Though jobs are ultimately won and lost in preseason games, training camp practices can provide a hint as to which players are ascending up (or descending down) the depth chart. For the New England Patriots, the first two weeks of practices have created movement at a few positions of interest even if nothing is yet solidified.
In today's era of increasing specialization, dubbing someone a "starter" is becoming a misnomer. The players discussed below were expected contributors this season, and their mention is a reflection of how those expectations have grown. Perhaps they will line up on the first play from scrimmage and earn the antiquated starter label, but that is not the point of this exercise.
Instead, these are players who could earn the right to stay on the field regardless of personnel package, a far more important distinction. Based on reports from Foxborough and the recent joint practices with Washington, expect this trio to seize increased roles in 2014.
After Logan Ryan's stellar rookie campaign, Patriots fans have pined for more of him. Though it was unclear what role Ryan would occupy in a loaded secondary, the first two weeks of training camp have shed some light on that uncertainty:
While Ryan's brief track record does not warrant an automatic place in the lineup, he would likely see more playing time at cornerback rather than safety. Though speculation of a Ryan-Devin McCourty safety tandem ran rampant throughout the spring, New England's first official depth chart listed Duron Harmon at safety, per Boston.com's (and our own) Erik Frenz.
Even with Harmon at safety and perennial Belichick favorite Kyle Arrington in the slot, Ryan's versatility should earn him snaps in the fall, either as a sub-package fixture or a top injury replacement at multiple positions.
As Boston.com's Jeremy Gottlieb relayed after Thursday morning's practice, Ryan has expressed a willingness to serve as a proverbial super-utility infielder if need be: "I feel comfortable anywhere in the secondary. I've played it all. They've asked me to do a lot and I really take that as a compliment. I feel like I can be at my best at any of those spots."
Ryan may still end up at safety on clear passing downs if the Patriots choose to play three-corner packages, as they did at times last season. Nevertheless, Ryan's early-down snaps are more likely to come at outside corner. Although his size (5'11", 195 lbs) and agility might suggest a potential slot specialist, last year's numbers speak to the contrary:
|Logan Ryan Slot vs. Outside Stats|
|via Pro Football Focus|
While the relatively small sample size prevents us from making any sweeping long-term conclusions about where Ryan belongs, the numbers scream in one direction. Some of those numbers are buoyed by his high interception total outside. But for reference, among corners who played at least 50 percent of their team's snaps last year, only Richard Sherman and Darrelle Revis would have bested Ryan in any of the three advanced stat categories.
In breaking down the film, Ryan has some undeniably playable traits outside. Much like Alfonzo Dennard, against whom he is competing for the right corner spot, Ryan has shown a willingness to jam and cover with a physical edge against larger receivers. His hand usage is consistently stellar, and when he redirects receivers off their desired stems, positive results tend to follow:
That pick-six against the New York Jets is perhaps the most recognizable example from last year, but he also impressed against the 6'3" Eric Decker in the regular-season meeting against Denver. On that windy November night, Ryan conceded just one reception for four yards on four targets.
Still, even with plenty of encouraging tape, I felt a little uneasy about the prospect of Ryan playing outside full time. Unfortunately, while there is no way for me to quantify the expected regression, a few fortunate breaks jumped out when re-watching Ryan's play.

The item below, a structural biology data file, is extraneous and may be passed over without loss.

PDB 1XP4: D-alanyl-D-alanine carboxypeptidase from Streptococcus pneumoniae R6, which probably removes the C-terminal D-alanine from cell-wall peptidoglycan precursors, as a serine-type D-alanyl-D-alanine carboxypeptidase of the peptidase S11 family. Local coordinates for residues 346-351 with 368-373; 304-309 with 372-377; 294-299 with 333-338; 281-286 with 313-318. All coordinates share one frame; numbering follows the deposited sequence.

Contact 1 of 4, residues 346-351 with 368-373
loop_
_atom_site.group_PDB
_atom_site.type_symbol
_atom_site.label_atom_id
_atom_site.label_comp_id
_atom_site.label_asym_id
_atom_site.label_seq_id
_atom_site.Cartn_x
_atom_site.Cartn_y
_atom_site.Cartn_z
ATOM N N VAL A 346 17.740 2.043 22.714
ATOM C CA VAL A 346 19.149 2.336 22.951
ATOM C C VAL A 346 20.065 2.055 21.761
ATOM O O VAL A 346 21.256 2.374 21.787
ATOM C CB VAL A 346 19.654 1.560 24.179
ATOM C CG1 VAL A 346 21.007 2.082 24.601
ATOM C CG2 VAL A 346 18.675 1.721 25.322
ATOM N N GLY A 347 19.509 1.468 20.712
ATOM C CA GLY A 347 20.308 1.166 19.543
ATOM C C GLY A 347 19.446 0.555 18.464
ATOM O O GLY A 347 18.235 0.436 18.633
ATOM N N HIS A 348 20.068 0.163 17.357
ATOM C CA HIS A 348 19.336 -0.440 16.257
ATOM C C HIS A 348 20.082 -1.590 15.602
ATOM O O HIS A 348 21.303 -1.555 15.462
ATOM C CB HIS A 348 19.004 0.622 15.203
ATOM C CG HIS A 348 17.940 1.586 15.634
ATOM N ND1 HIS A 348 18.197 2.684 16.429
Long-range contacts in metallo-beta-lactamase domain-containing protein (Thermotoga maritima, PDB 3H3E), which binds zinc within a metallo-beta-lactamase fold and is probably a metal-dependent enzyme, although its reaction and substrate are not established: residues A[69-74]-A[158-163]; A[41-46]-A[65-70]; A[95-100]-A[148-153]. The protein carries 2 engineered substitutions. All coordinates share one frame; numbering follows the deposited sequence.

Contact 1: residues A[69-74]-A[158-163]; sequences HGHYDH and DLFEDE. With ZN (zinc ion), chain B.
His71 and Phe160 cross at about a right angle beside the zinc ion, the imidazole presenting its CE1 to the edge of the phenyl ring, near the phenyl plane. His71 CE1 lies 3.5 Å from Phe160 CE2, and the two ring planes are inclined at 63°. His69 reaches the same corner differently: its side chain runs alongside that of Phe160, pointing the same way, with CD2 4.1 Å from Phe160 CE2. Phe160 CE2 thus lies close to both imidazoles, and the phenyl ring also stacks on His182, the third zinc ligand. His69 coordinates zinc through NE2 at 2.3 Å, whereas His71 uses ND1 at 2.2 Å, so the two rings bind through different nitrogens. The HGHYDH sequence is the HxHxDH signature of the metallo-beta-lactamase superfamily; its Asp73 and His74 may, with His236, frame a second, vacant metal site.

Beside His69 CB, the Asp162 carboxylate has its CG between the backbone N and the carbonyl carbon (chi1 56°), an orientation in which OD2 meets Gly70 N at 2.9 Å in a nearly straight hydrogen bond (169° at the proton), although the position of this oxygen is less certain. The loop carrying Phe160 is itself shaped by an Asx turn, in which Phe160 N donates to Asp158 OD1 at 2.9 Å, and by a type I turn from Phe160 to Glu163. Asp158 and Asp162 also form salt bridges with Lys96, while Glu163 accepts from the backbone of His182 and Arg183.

When Ryan got beat, it resulted mostly from his size limitations. This manifested itself most painfully in the AFC Championship Game, when he gave up seven receptions on nine targets for 99 yards. However, there were also instances where he was simply outmuscled for position despite identifying the ball well ahead of its arrival:
That incompletion to Decker resulted in an errant throw from Peyton Manning, and a similar play occurred in Week 14 against the Cleveland Browns. Ryan did everything perfectly up until playing the ball, when Greg Little simply leaped over him to make the catch. Fortunately, Jason Campbell's throw led Little out of bounds, allowing Ryan to narrowly avert disaster:
But considering that we're reviewing Ryan's rookie year, these are nitpicks on the larger scale. Ryan is not a physically perfect corner—if he were, someone would have picked him before the third round—but even if regression kicks in, he will not turn into a replacement-level pumpkin.
Last year's encouraging signs outweighed the negatives, and based on early rumblings from 2014, Ryan has earned a chance to bear greater responsibility on defense.
Praising Kenbrell Thompkins seems to elicit yawns at best and indignant vitriol at worst. But fans do not determine the depth chart (something that is fortuitous on many levels), and according to CSNNE.com's Phil Perry, head coach Bill Belichick has been effusive in praising Thompkins' progress:
Kenbrell is a lot better football player than he was a year ago and he came in and he had a real good camp last year. He impressed us, even starting back in the spring. He earned that starting position with his good play and his consistency. But this year, he's way past that.
Experience has a lot to do with it. His offseason work also has a lot to do with it. He knows what to expect. He has a much better understanding so he can play with more confidence, more aggressiveness, just generally play faster because of the knowledge of our offense and the expectations and the experience that he's gained. He's having another good camp this year. He's off to a good start, but way considerably ahead of last year, as he should be, as all second-year players should be.
And lest you think that Belichick's laudatory remarks are isolated, cornerback Brandon Browner also noticed Thompkins' greatest strength, namely his route-running:
It's undeniably suboptimal if Thompkins must become an indispensable centerpiece of the passing game, as he was at the beginning of 2013. However, in a Patriots offense that has increasingly become committee-oriented both on the ground and through the air, Thompkins' emergence as a reliable secondary option could make him an important cog in the overall machine.
At the moment, Tom Brady and Co. are mostly an inside-out passing outfit. The idea is to constrict defenses with endless slants and digs to Julian Edelman and Danny Amendola or seam passes to Rob Gronkowski, all with the idea of baiting safeties and linebackers into jumping these concepts. Eventually, there should be juicy one-on-ones available outside the numbers and vertically.